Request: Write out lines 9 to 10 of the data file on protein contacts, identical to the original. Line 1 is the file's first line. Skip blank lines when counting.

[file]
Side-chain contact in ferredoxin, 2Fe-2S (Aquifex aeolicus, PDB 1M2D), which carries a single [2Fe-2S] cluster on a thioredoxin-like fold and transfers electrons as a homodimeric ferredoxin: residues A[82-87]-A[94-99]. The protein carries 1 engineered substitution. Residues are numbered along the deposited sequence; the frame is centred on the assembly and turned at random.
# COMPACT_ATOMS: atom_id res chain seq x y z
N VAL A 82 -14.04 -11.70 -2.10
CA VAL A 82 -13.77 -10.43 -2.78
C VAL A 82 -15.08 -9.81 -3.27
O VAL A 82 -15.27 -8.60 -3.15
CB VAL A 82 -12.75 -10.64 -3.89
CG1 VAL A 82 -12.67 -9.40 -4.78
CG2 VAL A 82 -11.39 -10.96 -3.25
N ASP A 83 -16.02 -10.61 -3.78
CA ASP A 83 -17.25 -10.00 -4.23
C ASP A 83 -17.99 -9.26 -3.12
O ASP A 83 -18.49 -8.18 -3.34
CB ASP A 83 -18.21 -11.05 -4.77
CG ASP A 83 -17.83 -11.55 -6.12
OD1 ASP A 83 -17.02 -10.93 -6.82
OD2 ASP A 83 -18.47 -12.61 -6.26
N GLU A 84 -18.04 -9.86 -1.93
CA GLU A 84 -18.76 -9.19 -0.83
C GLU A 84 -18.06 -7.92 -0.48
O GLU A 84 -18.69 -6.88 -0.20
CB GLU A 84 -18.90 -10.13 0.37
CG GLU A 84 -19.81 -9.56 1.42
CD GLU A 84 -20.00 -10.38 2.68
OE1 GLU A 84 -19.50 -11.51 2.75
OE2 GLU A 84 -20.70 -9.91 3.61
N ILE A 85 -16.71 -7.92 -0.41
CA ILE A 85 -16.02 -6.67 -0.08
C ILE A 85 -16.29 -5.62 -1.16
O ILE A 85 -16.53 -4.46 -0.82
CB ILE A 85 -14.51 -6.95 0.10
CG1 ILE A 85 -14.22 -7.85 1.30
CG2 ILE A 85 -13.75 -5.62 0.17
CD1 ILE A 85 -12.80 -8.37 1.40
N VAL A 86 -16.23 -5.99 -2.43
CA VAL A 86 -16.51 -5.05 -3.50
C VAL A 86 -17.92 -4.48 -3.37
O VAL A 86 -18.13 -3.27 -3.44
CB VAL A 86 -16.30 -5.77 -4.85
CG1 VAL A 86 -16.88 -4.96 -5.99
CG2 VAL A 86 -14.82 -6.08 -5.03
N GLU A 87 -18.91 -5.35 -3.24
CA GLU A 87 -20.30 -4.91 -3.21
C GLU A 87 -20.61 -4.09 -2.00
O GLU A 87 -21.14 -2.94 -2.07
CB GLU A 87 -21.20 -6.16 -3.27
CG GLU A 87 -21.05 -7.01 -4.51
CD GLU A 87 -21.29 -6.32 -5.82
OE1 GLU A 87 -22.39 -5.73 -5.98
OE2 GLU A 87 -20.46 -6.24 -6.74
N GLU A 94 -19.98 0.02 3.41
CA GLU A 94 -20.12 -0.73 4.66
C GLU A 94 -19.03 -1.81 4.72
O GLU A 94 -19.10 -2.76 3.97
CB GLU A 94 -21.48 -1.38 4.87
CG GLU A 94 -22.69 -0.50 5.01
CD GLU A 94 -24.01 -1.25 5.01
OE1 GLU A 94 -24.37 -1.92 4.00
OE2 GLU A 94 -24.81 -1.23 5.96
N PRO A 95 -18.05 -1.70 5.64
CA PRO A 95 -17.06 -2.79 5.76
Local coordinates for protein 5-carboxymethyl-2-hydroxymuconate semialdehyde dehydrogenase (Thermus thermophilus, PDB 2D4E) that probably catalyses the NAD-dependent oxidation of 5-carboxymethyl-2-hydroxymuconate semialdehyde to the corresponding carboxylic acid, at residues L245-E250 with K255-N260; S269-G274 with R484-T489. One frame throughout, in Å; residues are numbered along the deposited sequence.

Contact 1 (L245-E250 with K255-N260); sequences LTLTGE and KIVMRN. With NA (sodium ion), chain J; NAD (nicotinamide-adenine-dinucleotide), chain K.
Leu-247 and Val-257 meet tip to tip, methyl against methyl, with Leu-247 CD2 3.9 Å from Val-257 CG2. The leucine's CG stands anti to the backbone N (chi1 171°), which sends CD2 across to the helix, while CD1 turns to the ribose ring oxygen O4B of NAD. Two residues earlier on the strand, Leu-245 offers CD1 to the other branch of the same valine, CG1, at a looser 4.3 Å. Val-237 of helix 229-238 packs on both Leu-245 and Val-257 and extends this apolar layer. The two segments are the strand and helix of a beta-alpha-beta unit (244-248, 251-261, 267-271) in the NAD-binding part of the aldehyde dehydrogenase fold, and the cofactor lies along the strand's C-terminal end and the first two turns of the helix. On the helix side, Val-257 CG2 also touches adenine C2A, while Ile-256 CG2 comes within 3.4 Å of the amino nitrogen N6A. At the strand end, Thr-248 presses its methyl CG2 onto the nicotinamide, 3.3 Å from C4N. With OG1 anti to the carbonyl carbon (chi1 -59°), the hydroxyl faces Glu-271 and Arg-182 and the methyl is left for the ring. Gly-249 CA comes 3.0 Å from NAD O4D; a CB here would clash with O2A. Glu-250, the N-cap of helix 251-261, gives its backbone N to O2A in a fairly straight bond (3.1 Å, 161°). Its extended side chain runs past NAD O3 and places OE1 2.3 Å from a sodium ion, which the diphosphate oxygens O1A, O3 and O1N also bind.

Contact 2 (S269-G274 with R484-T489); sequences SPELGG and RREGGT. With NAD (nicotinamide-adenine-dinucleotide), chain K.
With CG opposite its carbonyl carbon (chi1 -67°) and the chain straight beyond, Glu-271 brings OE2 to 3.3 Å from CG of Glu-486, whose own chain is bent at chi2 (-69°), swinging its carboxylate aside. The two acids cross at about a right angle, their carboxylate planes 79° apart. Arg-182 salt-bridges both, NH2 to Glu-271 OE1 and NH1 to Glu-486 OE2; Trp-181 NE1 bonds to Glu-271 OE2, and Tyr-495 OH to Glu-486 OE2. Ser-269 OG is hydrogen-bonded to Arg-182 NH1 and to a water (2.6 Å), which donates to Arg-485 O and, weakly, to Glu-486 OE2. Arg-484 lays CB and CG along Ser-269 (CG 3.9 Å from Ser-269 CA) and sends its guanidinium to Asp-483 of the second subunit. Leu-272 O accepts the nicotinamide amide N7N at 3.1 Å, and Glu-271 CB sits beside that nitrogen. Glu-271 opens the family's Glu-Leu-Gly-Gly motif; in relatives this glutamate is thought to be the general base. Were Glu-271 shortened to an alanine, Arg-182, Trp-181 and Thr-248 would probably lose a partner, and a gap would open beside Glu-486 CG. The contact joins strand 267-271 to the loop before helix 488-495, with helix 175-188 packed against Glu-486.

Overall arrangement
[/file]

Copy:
CG2 VAL A 82 -11.39 -10.96 -3.25
N ASP A 83 -16.02 -10.61 -3.78